Because the most likely location for the outbreak of the next war is in Western Asia, the acid test of American foreign policy in the next five years is likely to come in the Eastern Mediterranean. The Middle East, so far from the United States and so near Russia, floats on a sea of oil essential to the industrial growth of Western Europe and Japan. The crossroads of three continents, it contains the Suez Canal with its easy access to the Indian Ocean, and hosts that most inflammable of modem tinder boxes, the Arab-Israeli conflict.
Late in September 1970, Deputy Defense Secretary David Packard, obviously as part of an Administration attempt to spotlight Soviet naval penetration of the Mediterranean and to prepare the American public for a larger American naval presence in the “Middle Sea,” was quoted as saying that he was greatly troubled “by the trend of the Soviet naval buildup.” Packard added that if this buildup continues as it has, the U. S. Navy “four to five years from now would find it difficult to put a carrier into the Mediterranean and protect it.” Already Soviet ships were inhibiting U. S. policy, and for the first time since the appearance of the USS Missouri (BB-63) at Piraeus, Greece, in 1946, “we had to look carefully at what we would do if the situation got out of hand.”
Secretary Packard also acknowledged that the Soviet navy has significantly changed the balance of power in the Eastern Mediterranean in the last few years and added, “It is a whole new ball game when you think of using naval power.” Chairman Rivers seconded Packard’s growing fears concerning the use of Soviet sea power and warned that it “is inexorably pushing us out of the Mediterranean, is firmly entrenched in the Indian Ocean, and now is established in the Caribbean.”
The Israeli general, Moshe Dayan, observed that “the Russians are advancing south . . . Their way is a succession of straits—the Dardanelles, Suez, Bab el Mandeb—but it is a painless progression, no power blocks their way.”
Ironically, the southward thrust of Soviet power toward the Indian Ocean and the world ocean beyond has been temporarily blocked because of Israel’s closing of the Suez Canal. This oceanic breakout of the U.S.S.R. would be of historic proportions: the encirclement of China would be completed, Western Europe outflanked, America challenged globally, the Soviets’ capability to supply North Vietnam increased, economic-political penetration of the Southern Hemisphere facilitated, and Russian naval prestige enhanced.
Hence it can be argued that the prime reason for the Soviet missile defense of the Suez Canal, by Egyptian-serviced SAM-2s and Soviet-manned SAM-3s, is not to destroy Israel (which may indeed be the Arab goal), but rather to force open the Suez Canal which has been effectively blocked since the Israeli victory of 1967. General Dayan believes that “Soviet forces are helping the Egyptian army drive the Israeli army out of Suez,” and once that is accomplished, the Arabs will then attempt to conquer or destroy Israel.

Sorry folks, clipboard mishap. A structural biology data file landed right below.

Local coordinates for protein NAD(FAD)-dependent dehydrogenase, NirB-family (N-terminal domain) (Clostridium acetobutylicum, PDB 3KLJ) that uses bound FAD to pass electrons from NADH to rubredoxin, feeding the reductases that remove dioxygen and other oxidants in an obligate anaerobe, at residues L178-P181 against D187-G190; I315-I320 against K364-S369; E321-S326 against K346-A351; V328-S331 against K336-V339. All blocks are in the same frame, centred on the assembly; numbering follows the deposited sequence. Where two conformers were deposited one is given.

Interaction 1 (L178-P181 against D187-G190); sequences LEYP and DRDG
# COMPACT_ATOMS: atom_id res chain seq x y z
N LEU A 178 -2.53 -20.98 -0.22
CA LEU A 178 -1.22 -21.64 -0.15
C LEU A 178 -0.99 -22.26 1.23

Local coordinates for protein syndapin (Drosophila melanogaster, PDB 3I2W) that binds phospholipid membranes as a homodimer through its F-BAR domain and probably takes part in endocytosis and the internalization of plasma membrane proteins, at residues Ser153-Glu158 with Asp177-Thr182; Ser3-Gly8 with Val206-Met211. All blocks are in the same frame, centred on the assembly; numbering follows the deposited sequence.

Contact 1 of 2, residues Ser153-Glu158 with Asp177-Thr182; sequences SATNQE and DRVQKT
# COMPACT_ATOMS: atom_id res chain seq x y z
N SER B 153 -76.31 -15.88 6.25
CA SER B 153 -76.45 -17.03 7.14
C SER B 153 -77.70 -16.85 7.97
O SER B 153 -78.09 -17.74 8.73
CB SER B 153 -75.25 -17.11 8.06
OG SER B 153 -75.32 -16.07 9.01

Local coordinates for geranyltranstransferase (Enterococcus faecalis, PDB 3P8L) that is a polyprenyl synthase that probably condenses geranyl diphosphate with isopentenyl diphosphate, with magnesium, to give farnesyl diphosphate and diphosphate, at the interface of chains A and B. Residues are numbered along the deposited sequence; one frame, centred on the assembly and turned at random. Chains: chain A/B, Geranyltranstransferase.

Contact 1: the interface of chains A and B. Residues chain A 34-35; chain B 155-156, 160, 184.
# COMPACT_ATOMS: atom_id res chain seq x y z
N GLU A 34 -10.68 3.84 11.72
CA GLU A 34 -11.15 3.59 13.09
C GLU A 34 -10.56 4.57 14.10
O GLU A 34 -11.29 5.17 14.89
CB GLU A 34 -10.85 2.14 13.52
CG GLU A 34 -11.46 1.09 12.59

Although Dayan does not mention it, it is speculated that if Israel’s existence is placed in extremis by invading Arab armies backed up by Soviet planes or missiles, then Israel will respond with the deterrent threat or use of nuclear weapons. For it is generally agreed that any modern industrial state with a nuclear reactor and $200,000,000 can produce a respectable number of atomic bombs in three years from the time the decision is made. And it is now over three years since the Six Days War and the Soviet rearmament of Egyptian military forces.
But, if Packard is correct and in four or five years the American fleet is frozen out of the Eastern Mediterranean, what will stand between Israel, the Arabs, and nuclear war? Without the stabilizing presence of the Sixth Fleet, a future Mediterranean crisis, like the Greek Revolution of the late 1940s, the Lebanon incident of the mid-1950s, Round Four of the Egyptian-Israeli War, the continuation of the Jordanian-Palestine Civil War of the fall of 1970, or violent Arabic coups and counter coups that spill over and spread, would either be the prelude to a wider war and perhaps a nuclear one or would involve the destruction of Israel. Any possible, even if now distant, Soviet-American cooperation to end the fighting as was accomplished in 1956 and 1967 would be forfeited by the lack of a fleet-in-being with which to bargain and negotiate.
It is difficult for most Americans to realize that nearly ten years ago the Mediterranean was, for all practical purposes, a Mare Americanum, a foreordained strategic position resulting from the U. S. inheriting the pre-World War II responsibilities of a bankrupt and weakened Western Europe. Today the Mediterranean “is a region where U. S. and Russian naval power confront each other in much the manner of Roman and Carthaginian or Christian and Arab rivalry in the past.”